Woman killed in jet tragedy remembered as selfless
Jennifer Riordan after she was almost sucked out of a window broken by shrapnel from an engine.
A New Mexico bank executive who died on a Southwest Airlines flight has been remembered as a dedicated mother of two whose “vibrancy, passion, and love” infused her community in Albuquerque.
Jennifer Riordan’s family said in a statement that the 43-year-old community leader died on Tuesday on a flight heading from New York’s LaGuardia Airport to Dallas that made an emergency landing in Philadelphia after its engine blew in midair and shrapnel hit the plane.
A retired registered school nurse said she performed CPR on Mrs Riordan, who passengers say was partially blown out of a damaged window on the jet.
Mrs Riordan was killed by blunt impact trauma to her head, neck and torso and her death was ruled accidental, according to James Garrow, spokesman for the Philadelphia Department of Health.
Mrs Riordan’s death generated an outpouring of grief and public sympathy from Albuquerque business leaders, state elected officials, educators, writers and activists — all who portrayed Ms Riordan as gracious and selfless.
“Jennifer’s vibrancy, passion, and love infused our community and reached across our country,” her family said. “Her impact on everything and everyone she touched can never be fully measured. But foremost, she is the bedrock of our family.”
The Greater Albuquerque Chamber of Commerce held a moment of silence on Tuesday night during a special reception for new University of New Mexico President Garnett Stokes.
Albuquerque’s former poet laureate and slam poetry champion Hakim Bellamy posted on social media that Mrs Riordan was a friend to him. “It doesn’t seem fair,” he said in a tweet.
Erin Muffoletto said Mrs Riordan was a fellow Chi Omega sorority sister whom she contacted during the economic crisis in 2008 as Ms Muffoletto struggled to find steady employment.
“She encouraged me to get out of my comfort zone, looked over my resume and really pushed me,” said Ms Muffoletto, who eventually became a sought-out lobbyist in the New Mexico Statehouse.
Muffoletto said she spoke with Mrs Riordan just days ago. “The last thing she told me was, ‘I’m proud of you’,” Ms Muffoletto said.
Rebecca Avitia, the executive director of the National Hispanic Cultural Center in Albuquerque, said that losing Mrs Riordan casts a dark, heavy emptiness on the city.
“I’ve heard of references in Mesoamerican lore to a female spirit who appeared to people in need like a blazing sun with wings. In Albuquerque, that was Jennifer Riordan,” Avitia wrote in online post. “Jennifer, I already miss you.”
Mrs Riordan was well known in New Mexico, where she built a career over more than two decades in community relations and communications after graduating from the University of New Mexico.
At the time of her death, Mrs Riordan was a vice president for community relations with Wells Fargo. She oversaw the company’s corporate giving program in New Mexico and volunteered her time with a number of area non-profit groups and boards.
Mrs Riordan was appointed by the governor to a board focused on boosting volunteerism statewide and in 2015 was presented the Bill Daniels Award for Ethical Young Leadership by the Samaritan Counselling Ethics in Business Awards.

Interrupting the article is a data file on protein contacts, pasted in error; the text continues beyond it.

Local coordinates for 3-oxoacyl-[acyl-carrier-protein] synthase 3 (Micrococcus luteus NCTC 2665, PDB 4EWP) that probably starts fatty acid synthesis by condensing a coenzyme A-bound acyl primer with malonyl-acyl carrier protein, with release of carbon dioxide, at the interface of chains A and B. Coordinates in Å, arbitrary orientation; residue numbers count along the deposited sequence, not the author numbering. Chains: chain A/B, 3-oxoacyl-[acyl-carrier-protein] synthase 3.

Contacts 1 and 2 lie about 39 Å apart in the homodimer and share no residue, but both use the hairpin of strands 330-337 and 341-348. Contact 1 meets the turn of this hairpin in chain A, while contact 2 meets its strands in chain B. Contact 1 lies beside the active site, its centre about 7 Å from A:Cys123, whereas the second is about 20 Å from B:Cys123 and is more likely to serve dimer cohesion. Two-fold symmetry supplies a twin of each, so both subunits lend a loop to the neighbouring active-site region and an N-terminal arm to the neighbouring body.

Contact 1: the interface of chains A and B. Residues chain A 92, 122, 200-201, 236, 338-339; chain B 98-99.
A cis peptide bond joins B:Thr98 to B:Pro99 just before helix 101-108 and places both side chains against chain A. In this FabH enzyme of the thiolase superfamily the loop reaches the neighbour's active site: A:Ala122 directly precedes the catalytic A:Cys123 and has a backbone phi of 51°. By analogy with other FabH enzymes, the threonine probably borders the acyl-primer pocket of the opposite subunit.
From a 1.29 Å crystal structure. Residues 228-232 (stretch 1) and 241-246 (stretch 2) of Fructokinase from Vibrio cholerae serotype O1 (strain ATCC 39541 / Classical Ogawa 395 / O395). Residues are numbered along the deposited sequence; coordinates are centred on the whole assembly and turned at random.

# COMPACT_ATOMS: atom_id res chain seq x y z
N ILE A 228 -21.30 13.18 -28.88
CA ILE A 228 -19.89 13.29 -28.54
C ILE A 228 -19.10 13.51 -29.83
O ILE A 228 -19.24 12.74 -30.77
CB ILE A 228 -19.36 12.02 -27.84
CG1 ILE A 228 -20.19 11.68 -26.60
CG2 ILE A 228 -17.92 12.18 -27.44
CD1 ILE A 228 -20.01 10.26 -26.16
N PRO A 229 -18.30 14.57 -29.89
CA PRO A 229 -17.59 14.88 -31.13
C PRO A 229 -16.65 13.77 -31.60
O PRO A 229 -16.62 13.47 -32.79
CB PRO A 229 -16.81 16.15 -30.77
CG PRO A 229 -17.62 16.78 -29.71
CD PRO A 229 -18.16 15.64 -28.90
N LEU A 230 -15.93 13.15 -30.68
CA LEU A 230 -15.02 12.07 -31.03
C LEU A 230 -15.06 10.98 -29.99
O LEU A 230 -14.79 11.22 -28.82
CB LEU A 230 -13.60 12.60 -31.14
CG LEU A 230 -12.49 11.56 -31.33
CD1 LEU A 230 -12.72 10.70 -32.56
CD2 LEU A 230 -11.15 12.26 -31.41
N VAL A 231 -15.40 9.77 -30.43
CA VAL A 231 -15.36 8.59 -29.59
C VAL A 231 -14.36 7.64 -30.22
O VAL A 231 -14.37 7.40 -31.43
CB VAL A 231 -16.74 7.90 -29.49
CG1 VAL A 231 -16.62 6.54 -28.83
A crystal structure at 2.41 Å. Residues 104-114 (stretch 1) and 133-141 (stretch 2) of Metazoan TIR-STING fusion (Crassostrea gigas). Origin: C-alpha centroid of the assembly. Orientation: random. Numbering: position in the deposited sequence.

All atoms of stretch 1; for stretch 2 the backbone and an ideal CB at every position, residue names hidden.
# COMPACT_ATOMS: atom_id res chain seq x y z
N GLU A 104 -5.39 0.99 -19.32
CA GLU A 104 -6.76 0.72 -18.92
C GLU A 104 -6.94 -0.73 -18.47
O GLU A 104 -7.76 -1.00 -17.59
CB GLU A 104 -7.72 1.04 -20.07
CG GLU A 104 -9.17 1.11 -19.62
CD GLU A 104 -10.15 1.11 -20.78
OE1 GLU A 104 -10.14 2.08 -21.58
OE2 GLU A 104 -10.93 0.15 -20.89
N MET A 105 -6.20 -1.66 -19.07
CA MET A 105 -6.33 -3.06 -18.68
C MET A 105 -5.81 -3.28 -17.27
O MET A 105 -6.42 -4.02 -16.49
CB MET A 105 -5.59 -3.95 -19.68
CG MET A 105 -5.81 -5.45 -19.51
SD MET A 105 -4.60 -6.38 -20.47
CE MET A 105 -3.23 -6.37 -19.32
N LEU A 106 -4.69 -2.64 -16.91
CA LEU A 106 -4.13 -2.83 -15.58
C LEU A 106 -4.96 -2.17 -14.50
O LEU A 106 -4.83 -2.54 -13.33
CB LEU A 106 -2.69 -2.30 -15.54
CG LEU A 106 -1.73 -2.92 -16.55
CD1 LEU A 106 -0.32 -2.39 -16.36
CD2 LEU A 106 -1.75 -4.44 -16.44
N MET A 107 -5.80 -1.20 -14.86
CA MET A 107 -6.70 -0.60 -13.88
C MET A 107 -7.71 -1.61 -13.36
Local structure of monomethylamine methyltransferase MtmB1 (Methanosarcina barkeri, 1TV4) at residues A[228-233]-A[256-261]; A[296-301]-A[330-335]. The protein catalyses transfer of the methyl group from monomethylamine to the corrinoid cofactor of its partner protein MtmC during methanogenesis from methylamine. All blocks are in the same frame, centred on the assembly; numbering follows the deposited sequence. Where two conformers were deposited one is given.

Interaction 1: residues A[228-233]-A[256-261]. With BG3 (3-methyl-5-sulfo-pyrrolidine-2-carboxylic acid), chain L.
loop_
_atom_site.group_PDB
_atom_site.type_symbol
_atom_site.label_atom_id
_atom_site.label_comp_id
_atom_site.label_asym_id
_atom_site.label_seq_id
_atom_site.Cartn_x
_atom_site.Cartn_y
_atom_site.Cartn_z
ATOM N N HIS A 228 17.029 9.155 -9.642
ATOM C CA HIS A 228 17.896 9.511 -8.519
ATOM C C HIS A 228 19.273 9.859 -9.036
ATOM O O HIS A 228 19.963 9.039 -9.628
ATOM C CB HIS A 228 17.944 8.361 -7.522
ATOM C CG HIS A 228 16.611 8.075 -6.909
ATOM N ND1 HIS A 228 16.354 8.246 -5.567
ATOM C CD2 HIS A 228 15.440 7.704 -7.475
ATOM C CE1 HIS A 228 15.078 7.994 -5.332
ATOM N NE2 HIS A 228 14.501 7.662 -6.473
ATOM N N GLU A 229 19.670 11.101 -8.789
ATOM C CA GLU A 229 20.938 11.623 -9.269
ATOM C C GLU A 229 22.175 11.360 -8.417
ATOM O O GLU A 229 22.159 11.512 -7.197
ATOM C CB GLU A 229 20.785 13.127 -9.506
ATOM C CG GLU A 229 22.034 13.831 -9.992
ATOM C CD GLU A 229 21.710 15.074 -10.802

“As a parent, I’ve said to my kids, ‘Be kind, loving, caring and sharing, and all good things will come to you’,” she told the Albuquerque Journal when she accepted the award.
Mrs Riordan also served on the boards of Junior Achievement of New Mexico, New Mexico First and The Catholic Foundation.
Erin Hagenow, Junior Achievement’s president, said Mrs Riordan was unmatched in her passion for the organisation’s mission and the students it serves.
“Our work going forward will forever be a testament to Jennifer’s belief in the potential of every young person,” Ms Hagenow said.
Mrs Riordan and her husband, Michael Riordan, a former chief operating officer for Albuquerque under former Mayor Richard Berry, had been married for more than 20 years.
Later on Wednesday, US airline regulators said they will order inspections on engine fan blades like the one that snapped off and triggered the fatal accident.
The move by the Federal Aviation Administration (FAA) comes nearly a year after the engine manufacturer recommended the additional inspections, and a month after European regulators ordered their airlines to do the work.
In a brief statement, an FAA official said the agency will issue an order in the next two weeks to require ultrasonic inspection of fan blades on some CFM56-7B engines after they reach a certain number of take-offs and landings. Blades that fail will have to be replaced, the agency said.
It is not clear how many planes will be affected. Last year, the FAA estimated that an order would cover 220 engines on US airlines. That number could be higher now because more engines have hit the number of flights triggering an inspection.
Southwest announced its own programme for similar inspections of its 700-plane fleet over the next month. United Airlines executives said on Wednesday that it had begun to inspect some of their planes.
American Airlines has about 300 planes with that type of engine, and Delta Air Lines has about 185. It will not be clear until the FAA issues its rule how many will need inspections.
Tuesday’s accident broke a string of eight straight years without a fatal accident involving a US passenger airliner.
“Engine failures like this should not occur,” said National Transportation Safety Board chairman Robert Sumwalt.
Mr Sumwalt expressed concern about such a destructive engine failure but said he would not yet draw broad conclusions about the safety of CFM56 engines or the entire fleet of Boeing 737s, the most popular airliner ever built.
Federal investigators were still trying to determine how a window came out of the plane.